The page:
Hastings, A., Powell, T.: Chaos in a three-species food chain. Ecology 72(3), 896–903 (1991)CrossRefGoogle Scholar
  29. 29.
    Hoffman, A.: Testing the Red Queen hypothesis. J. Evol. Biol. 4, 1–7 (1991)CrossRefGoogle Scholar
  30. 30.
    Howard, R.S., Lively, C.M.: Parasitism, mutation accumulation and the maintenance of sex. Nature 367, 554–557 (1994)CrossRefGoogle Scholar
  31. 31.
    Ikegami, T., Kaneko, K.: Evolution of host-parasitoid network through homeochaotic dynamics. Chaos 2, 397–407 (1992)CrossRefGoogle Scholar
  32. 32.
    Ilachinsky, A.: Cellular Automata. A Discrete Universe. World Scientific, Singapore (2000)Google Scholar
  33. 33.
    Jacob, F.: Evolution and tinkering. Science 196, 1161 (1977)CrossRefGoogle Scholar
  34. 34.
    Jacob, F.: Molecular tinkering in evolution. In: Rondall, D.S. (ed.) Evolution from Molecules to Men. Cambridge University Press, Cambridge (1983)Google Scholar
  35. 35.
    Jaenike, J.: An hypothesis to account for the maintenance of sex in populations. Evol. Theor. 3, 191–194 (1978)Google Scholar
  36. 36.
    Kaneko, K., Ikegami, T.: Homeochaos: dynamic stability of a symbiotic network with population dynamics and evolving mutation rates. Physica D 56, 406–429 (1992)CrossRefzbMATHGoogle Scholar
  37. 37.
    Kauffman, S.A., Johnsen, J.: Coevolution on the edge of chaos: Coupled fitness landscapes, poised states and coevolutionary avalanches. J. Theor. Biol. 149, 467–505 (1991)CrossRefGoogle Scholar
  38. 38.
    Kauffman, S.A.: The Origins of Order. Oxford University Press, New York (1993)Google Scholar
  39. 39.
    Kerr, A.: The impact of molecular genetics of plant pathology. Annu. Rev. Phytopathol. 25, 87–110 (1987)CrossRefGoogle Scholar
  40. 40.
    King, K.C., Delph, L.F., Jokela, J., Lively, C.M.: The geographic mosaic of sex and the Red Queen. Curr. Biol. 19, 1438–1441 (2009)CrossRefGoogle Scholar
  41. 41.
    Lafforgue, G., Martínez, F., Sardanyés, J., de la Iglesia, F., Shi-Shun, L., Qi-Wen, N., Solé, R.V., Chua, N.H., Darós, J.-A., Elena, S.F.: Tempo and mode of plant RNA virus escape from RNA interference-mediated resistance. J. Virol. 85(19), 9686–9695 (2011)CrossRefGoogle Scholar
  42. 42.
    Li, W.H., Graur, D.: Fundamentals of Molecular Evolution. Sinauer Associates, Sunderland (1991)Google Scholar
  43. 43.
    Lively, C.M.: Evidence from a New Zealand snail for the maintenance of sex by parasitism. Nature 328, 519–521 (1987)CrossRefGoogle Scholar
  44. 44.
    Manrubia, S.C., Paczuski, M.: A simple model of large-scale organization in Evolution. Int. J. Mod. Phys. C 9, 1025–1032 (1998)CrossRefGoogle Scholar
  45. 45.
    May, R.M., Anderson, R.M.: Epidemiology and genetics in the coevolution of parasites and hosts. Proc. R. Soc. Lond. B 219, 281–313 (1983)CrossRefzbMATHGoogle Scholar
  46. 46.
    McCaskill, J.S., Altemeyer, S.: Error threshold for spatially resolved evolution in the quasispecies model. Phys. Rev. Lett. 86, 5819 (2001)CrossRefGoogle Scholar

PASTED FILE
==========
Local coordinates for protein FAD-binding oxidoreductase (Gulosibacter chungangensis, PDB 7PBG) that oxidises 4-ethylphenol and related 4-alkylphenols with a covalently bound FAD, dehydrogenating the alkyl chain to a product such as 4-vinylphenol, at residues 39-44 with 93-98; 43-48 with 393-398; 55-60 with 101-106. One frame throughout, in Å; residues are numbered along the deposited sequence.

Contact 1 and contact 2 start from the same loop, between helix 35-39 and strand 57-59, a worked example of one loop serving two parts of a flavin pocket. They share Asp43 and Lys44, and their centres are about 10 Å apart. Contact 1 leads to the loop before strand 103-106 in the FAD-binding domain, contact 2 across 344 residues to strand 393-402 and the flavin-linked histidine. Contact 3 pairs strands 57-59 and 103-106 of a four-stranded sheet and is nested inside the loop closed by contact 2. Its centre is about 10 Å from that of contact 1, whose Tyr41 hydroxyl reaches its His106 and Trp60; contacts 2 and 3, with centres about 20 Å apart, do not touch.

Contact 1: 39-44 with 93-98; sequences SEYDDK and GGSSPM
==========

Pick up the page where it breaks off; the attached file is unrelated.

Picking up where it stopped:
47. 47.
    Mode, D.J.: A mathematical model for the co-evolution of obligate parasites and their hosts. Evolution 12, 158–165 (1958)CrossRefGoogle Scholar
  48. 48.
    Montoya, J.M., Pim, S., Solé, R.V.: Ecological networks and their fragility. Nature 442, 259–264 (2006)CrossRefGoogle Scholar
  49. 49.
    Morran, L.T., Schmidt, O.G., Gelarden, I.A., Parrish II, R.C., Lively, C.M.: Running with the Red Queen: Host-parasite coevolution selects for biparental sex. Science 333, 216–218 (2011)CrossRefGoogle Scholar
  50. 50.
    Newman, M.E.J., Palmer, R.G.: Modeling Extinction. Oxford University Press, New York (2003)Google Scholar
  51. 51.
    Nicolis, G., Prigogine, I.: Self-Organization in Non-Equilibrium Systems. Wiley-Interscience, New York (1977)Google Scholar
  52. 52.
    Parker, M.A.: Pathogens and sex in plants. Evol. Ecol. 8, 560–584 (1994)CrossRefGoogle Scholar
  53. 53.
    Pascual, M.: Diffusion-induced chaos in a spatial predator-prey system. Proc. Roy. Soc. London B 251, 1–7 (1993)CrossRefGoogle Scholar
  54. 54.
    Molecular evolution on rugged landscapes: proteins, RNA and the immune system. In: Perelson, A.S., Kauffman, S. (eds.) SFI Studies in the Sciences of Complexity, vol. IX. Addison-Wesley, Redwood (1991)Google Scholar
  55. 55.
    Quer, J., Huerta, R., Novella, I.S., Tsimring, L., Domingo, E., Holland, J.J.: Reproducible nonlinear population dynamics and critical points during replicative competitions of RNA virus quasispecies. J. Mol. Biol. 264, 465–471 (1996)CrossRefGoogle Scholar
  56. 56.
    Raup, D.M.: Biological extinction and Earth history. Science 231, 1528–1533 (1986)CrossRefGoogle Scholar
  57. 57.
    Raup, D.M.: A kill curve for phanerozoic marine species. Paleobiology 17, 37–48 (1991)Google Scholar
  58. 58.
    Roopnarine, P.D.: Extinction cascades and catastrophe in ancient food webs. Paleobiology 32(1), 1 (2006)Google Scholar
  59. 59.
    Sardanyés, J., Solé, R.V.: Chaotic stability in spatially-resovled host-parasite replicators: The Red Queen on a lattice. Int. J. Bif. and Chaos 17(2), 589–606 (2007)CrossRefzbMATHGoogle Scholar
  60. 60.
    Sardanyés, J.: Low dimensional homeochaos in coevolving host-parasotoid dimorphic populations: Extinction thresholds under local noise. Commun. Nonlinear Sci. Numer. Simul. 16, 3896–3903 (2011)CrossRefzbMATHGoogle Scholar
  61. 61.
    Sardanyés, J., Solé, R.V.: Matching allele dynamics and coevolution in a minimal predator-prey replicator model. Phys. Lett. A 372, 341–350 (2008)MathSciNetCrossRefzbMATHGoogle Scholar